Here are a few spring hokku by Bashō.

I have divided all but the last into three parts:  First, the romanized Japanese and a rather literal translation; second, a “formal” translation of the original; third, a rewritten “American” version.

(M)ume ga ka ni  notto hi no deru  yamaji kana 
Ume fragrance at   suddenly sun appears   mountain path

At the ume fragrance,
Suddenly the sun rises;
The mountain path.

Fragrant plum blossoms
And a sudden sunrise;
The mountain path. 

The point of the verse is that as the writer smells the fragrant ume blossoms, the sun suddenly rises.  There is a perceived connection between the strong scent and the sudden appearance of the brilliant sun

The ume (Prunus mume) is not actually what we know as a plum in the West.  Instead it is a tree rather halfway between a plum and an apricot , but “Japanese apricot” generally does not fit very well into hokku where ume is used.  The term for an actual plum in Japan is sumomo.

(M)ume ga ka ni   mukashi no ichi-ji   aware nari
Ume fragrance at   past ‘s one character  is sad

In the scent of ume,
The single character “past”
is sad.

At the scent of plum blossoms,
The single word “past” —
How sad! 

The point of the verse is the writer’s smelling the scent of plums while looking at (or writing) the single Chinese character read in Japanese as mukashi — “the past.”  The combination fills him with a sad, nostalgic feeling (aware, pronounced ah-wah-ray) because he knows that all things are impermanent and nothing lasts, least of all the fragrance of the early spring blossoms.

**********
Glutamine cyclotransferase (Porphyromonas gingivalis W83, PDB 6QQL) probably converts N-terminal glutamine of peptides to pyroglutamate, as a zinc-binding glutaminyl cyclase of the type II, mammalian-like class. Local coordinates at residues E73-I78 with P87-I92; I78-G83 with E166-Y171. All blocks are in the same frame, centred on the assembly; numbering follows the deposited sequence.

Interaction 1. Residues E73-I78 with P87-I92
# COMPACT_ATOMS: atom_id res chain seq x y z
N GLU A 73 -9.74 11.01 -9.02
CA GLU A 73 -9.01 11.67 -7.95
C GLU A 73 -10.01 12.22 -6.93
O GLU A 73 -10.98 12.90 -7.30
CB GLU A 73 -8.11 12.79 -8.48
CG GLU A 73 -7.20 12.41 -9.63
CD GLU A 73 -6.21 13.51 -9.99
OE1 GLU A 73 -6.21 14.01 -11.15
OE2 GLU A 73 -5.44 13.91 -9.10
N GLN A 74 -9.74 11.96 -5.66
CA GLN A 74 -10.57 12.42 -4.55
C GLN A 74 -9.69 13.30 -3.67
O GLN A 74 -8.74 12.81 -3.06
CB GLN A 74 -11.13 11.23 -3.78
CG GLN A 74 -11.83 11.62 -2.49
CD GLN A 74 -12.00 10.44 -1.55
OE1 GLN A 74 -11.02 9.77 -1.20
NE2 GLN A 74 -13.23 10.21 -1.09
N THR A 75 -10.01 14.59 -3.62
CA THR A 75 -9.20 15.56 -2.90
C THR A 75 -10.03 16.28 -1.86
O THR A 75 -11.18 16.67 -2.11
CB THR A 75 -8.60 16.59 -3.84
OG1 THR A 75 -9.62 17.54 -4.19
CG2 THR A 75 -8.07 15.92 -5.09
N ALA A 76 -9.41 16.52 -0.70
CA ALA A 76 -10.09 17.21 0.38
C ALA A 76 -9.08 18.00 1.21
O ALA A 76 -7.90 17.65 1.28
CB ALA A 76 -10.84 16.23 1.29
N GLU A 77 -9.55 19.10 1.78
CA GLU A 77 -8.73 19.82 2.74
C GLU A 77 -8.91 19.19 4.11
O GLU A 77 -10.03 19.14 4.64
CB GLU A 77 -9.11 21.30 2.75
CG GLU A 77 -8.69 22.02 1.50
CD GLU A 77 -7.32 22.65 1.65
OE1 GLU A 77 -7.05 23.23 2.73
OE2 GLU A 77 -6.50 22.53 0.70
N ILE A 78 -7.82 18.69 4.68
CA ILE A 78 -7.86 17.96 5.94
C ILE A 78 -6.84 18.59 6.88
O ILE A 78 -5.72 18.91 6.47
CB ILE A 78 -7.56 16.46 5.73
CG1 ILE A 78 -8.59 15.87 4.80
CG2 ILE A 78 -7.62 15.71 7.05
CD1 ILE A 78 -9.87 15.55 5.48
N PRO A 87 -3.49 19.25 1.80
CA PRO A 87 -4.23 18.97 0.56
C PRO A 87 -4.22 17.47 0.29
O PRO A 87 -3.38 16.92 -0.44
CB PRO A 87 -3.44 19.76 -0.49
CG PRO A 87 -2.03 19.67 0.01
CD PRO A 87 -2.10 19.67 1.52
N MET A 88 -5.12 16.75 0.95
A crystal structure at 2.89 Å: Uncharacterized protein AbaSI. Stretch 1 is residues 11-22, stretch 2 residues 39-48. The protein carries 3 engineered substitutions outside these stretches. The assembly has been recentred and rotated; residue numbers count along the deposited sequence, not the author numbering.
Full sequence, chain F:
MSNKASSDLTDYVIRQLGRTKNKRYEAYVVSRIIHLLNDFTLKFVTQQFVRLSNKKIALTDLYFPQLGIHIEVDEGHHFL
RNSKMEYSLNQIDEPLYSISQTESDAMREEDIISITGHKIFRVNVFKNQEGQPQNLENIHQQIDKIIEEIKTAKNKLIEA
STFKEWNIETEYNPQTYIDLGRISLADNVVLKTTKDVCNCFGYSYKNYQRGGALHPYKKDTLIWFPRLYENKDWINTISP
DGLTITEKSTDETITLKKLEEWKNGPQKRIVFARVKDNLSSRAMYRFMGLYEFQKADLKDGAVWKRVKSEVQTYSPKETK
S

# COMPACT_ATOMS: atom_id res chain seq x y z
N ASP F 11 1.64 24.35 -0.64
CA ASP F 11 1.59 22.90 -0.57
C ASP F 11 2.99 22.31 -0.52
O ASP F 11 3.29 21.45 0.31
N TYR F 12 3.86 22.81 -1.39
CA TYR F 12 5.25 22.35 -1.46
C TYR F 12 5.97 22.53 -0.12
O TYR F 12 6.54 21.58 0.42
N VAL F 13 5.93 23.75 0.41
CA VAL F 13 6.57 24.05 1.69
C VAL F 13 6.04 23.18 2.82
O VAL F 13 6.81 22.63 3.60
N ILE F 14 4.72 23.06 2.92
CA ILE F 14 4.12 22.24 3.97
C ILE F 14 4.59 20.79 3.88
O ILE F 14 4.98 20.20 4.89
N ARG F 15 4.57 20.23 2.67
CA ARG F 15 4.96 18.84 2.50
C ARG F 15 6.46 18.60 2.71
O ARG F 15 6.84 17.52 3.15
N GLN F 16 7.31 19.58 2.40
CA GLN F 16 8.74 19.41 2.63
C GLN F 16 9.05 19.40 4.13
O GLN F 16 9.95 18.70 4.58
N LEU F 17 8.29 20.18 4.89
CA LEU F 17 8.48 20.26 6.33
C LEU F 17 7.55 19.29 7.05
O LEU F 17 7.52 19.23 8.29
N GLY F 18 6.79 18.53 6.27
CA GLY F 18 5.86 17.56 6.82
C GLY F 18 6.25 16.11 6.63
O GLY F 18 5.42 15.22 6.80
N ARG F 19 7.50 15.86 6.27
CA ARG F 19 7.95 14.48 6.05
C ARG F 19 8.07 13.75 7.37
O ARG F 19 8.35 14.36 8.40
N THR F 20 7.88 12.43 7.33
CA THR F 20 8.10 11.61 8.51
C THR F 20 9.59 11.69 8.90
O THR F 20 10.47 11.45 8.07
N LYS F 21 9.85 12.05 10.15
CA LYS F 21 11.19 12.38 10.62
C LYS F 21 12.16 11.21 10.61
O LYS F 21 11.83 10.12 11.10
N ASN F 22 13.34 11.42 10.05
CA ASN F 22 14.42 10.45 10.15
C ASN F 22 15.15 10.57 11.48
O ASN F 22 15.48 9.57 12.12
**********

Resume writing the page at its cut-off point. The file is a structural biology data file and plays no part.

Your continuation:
The verse was written as an “occasion” verse for  Bashō’s student Baigan, on the anniversary of the death of the student’s son, which had happened a year earlier.  We can see how indirectly hokku deals with such matters.

(M)ume ga ka ni   oi modosaruru   samusa kana
Ume fragrance at  routed has returned cold kana

At the scent of ume
The routed has returned —
The cold!

In the scent of plum,
What left has returned —
The cold!

Not  a good hokku.  The rather minimal point is that spring has warmed enough to bring out the fragrant ume blossoms, but at the time the writer is smelling the fragrance, a cold spell has occurred.  So the cold he thought had been routed by the warmth of spring has returned.  It shows how changeable early spring weather is.

From bad to worse:

Ume ga ka ya   Shirara Ochikubo   Kyōtarō
Plum fragrance  Shirara Ochikubo   Kyōtarō

The scent of plum blossoms;
Shirara, Ochikubo,

It is little more than an allusion to a line from a Japanese book called the Jōruri-hime Monogatari, in which the question is asked which books a certain Lady Jōruri read, whether that titled Shirara, or Ochikubo, or Kyōtarō, etc.  The reader is supposed to be reminded of a pretty, elegant young woman reading a book of stories as spring begins.  Of course this kind of verse does not survive time and travel to a different culture, and it depends entirely on the reader knowing the literary allusion Bashō is making.  I have included it here only to show how unlike modern hokku some of Bashō’s verses were, and how “literary” in contrast to what we consider the best hokku.  For the western student of modern hokku, which deliberately avoids dependance on such literary allusions, these old “see how well-read I am” verses are quite useless other than as examples of what not to do.


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